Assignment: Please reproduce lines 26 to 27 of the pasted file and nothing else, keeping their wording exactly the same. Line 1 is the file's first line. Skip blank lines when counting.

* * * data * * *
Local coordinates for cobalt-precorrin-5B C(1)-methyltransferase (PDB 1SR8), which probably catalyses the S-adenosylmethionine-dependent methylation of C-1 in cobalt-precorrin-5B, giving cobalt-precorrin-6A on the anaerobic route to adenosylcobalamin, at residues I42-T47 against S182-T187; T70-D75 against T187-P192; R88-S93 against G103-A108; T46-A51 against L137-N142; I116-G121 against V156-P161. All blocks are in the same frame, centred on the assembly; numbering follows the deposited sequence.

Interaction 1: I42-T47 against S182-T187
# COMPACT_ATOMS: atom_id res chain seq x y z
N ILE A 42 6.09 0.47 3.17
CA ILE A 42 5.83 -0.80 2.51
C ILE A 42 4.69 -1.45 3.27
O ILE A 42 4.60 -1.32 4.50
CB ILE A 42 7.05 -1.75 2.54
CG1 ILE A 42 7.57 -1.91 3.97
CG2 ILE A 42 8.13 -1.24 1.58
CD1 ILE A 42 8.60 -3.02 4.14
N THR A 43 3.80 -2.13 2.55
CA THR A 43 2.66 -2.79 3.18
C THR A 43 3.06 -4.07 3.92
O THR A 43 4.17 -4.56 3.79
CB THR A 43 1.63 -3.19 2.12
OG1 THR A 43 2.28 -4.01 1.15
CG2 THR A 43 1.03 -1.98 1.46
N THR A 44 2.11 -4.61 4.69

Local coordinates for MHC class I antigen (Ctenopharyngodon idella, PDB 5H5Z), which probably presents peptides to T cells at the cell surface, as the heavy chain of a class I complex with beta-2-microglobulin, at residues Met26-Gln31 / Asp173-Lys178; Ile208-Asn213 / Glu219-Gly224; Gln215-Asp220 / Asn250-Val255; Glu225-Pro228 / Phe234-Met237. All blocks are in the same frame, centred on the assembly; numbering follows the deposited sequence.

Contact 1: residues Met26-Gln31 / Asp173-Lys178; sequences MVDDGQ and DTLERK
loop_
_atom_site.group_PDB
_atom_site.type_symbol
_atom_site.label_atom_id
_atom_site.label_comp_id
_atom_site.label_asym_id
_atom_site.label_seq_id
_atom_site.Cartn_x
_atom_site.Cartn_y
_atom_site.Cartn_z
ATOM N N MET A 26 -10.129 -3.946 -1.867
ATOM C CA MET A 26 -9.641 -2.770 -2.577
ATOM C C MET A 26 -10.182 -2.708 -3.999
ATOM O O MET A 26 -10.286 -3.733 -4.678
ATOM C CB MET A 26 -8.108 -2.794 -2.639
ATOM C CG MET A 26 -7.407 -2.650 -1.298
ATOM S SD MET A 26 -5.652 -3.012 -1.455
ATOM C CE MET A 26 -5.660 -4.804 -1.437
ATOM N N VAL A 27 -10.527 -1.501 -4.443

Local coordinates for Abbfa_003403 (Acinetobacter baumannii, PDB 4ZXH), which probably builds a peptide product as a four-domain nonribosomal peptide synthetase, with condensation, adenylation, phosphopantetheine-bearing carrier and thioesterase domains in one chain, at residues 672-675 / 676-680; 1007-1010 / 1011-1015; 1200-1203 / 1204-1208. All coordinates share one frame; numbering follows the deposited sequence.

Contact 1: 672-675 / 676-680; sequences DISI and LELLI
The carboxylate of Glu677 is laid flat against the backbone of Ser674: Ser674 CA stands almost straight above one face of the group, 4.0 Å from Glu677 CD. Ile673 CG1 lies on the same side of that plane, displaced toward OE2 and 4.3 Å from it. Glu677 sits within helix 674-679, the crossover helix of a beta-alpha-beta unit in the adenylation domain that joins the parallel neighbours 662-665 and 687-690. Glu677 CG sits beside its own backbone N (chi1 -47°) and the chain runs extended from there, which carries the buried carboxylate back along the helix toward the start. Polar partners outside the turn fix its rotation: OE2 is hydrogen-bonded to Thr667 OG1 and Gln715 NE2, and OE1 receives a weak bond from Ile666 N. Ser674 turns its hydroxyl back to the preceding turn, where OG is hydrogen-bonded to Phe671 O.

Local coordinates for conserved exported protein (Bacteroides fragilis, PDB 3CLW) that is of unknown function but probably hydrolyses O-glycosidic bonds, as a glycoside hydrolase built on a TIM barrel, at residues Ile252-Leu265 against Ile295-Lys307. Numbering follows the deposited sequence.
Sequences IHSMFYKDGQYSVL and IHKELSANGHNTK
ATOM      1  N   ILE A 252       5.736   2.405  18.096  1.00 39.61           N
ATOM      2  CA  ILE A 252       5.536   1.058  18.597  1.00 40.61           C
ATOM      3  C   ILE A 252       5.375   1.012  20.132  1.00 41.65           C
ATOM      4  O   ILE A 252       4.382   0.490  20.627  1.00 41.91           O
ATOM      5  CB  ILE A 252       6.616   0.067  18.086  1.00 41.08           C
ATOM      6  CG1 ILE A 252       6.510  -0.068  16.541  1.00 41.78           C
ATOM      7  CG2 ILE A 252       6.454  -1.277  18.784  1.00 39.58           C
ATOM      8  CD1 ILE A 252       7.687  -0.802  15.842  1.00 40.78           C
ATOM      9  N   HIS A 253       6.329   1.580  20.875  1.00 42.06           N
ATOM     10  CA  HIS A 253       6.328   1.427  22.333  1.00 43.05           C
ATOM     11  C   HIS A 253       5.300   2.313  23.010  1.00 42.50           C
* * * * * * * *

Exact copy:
_atom_site.label_comp_id
_atom_site.label_asym_id